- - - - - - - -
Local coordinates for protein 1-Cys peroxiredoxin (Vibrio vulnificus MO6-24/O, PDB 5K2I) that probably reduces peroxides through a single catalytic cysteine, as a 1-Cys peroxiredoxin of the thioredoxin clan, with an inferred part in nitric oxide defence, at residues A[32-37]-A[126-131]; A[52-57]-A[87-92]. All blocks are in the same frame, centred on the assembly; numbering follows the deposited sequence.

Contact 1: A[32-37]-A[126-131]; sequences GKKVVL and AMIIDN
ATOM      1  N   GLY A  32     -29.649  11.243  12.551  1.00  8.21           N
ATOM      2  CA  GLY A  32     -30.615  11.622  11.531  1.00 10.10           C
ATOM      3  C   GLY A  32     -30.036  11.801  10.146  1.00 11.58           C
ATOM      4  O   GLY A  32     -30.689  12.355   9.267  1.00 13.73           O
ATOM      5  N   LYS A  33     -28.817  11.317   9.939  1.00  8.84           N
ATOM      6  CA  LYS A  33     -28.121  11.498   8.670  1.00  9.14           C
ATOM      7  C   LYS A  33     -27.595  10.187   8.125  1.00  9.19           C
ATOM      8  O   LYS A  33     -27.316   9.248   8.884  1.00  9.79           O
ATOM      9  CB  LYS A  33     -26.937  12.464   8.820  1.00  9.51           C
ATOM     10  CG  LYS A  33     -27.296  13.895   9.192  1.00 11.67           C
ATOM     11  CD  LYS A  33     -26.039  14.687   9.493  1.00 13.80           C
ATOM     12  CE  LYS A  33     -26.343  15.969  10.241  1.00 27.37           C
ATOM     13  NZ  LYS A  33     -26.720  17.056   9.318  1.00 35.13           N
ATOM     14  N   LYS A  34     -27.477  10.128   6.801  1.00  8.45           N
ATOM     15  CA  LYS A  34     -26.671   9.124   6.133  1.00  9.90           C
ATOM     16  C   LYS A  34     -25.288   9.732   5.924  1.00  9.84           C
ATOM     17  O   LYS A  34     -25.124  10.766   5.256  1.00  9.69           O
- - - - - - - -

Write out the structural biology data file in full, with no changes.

Local coordinates for protein 1-Cys peroxiredoxin (Vibrio vulnificus MO6-24/O, PDB 5K2I) that probably reduces peroxides through a single catalytic cysteine, as a 1-Cys peroxiredoxin of the thioredoxin clan, with an inferred part in nitric oxide defence, at residues A[32-37]-A[126-131]; A[52-57]-A[87-92]. All blocks are in the same frame, centred on the assembly; numbering follows the deposited sequence.

Contact 1: A[32-37]-A[126-131]; sequences GKKVVL and AMIIDN
ATOM      1  N   GLY A  32     -29.649  11.243  12.551  1.00  8.21           N
ATOM      2  CA  GLY A  32     -30.615  11.622  11.531  1.00 10.10           C
ATOM      3  C   GLY A  32     -30.036  11.801  10.146  1.00 11.58           C
ATOM      4  O   GLY A  32     -30.689  12.355   9.267  1.00 13.73           O
ATOM      5  N   LYS A  33     -28.817  11.317   9.939  1.00  8.84           N
ATOM      6  CA  LYS A  33     -28.121  11.498   8.670  1.00  9.14           C
ATOM      7  C   LYS A  33     -27.595  10.187   8.125  1.00  9.19           C
ATOM      8  O   LYS A  33     -27.316   9.248   8.884  1.00  9.79           O
ATOM      9  CB  LYS A  33     -26.937  12.464   8.820  1.00  9.51           C
ATOM     10  CG  LYS A  33     -27.296  13.895   9.192  1.00 11.67           C
ATOM     11  CD  LYS A  33     -26.039  14.687   9.493  1.00 13.80           C
ATOM     12  CE  LYS A  33     -26.343  15.969  10.241  1.00 27.37           C
ATOM     13  NZ  LYS A  33     -26.720  17.056   9.318  1.00 35.13           N
ATOM     14  N   LYS A  34     -27.477  10.128   6.801  1.00  8.45           N
ATOM     15  CA  LYS A  34     -26.671   9.124   6.133  1.00  9.90           C
ATOM     16  C   LYS A  34     -25.288   9.732   5.924  1.00  9.84           C
ATOM     17  O   LYS A  34     -25.124  10.766   5.256  1.00  9.69           O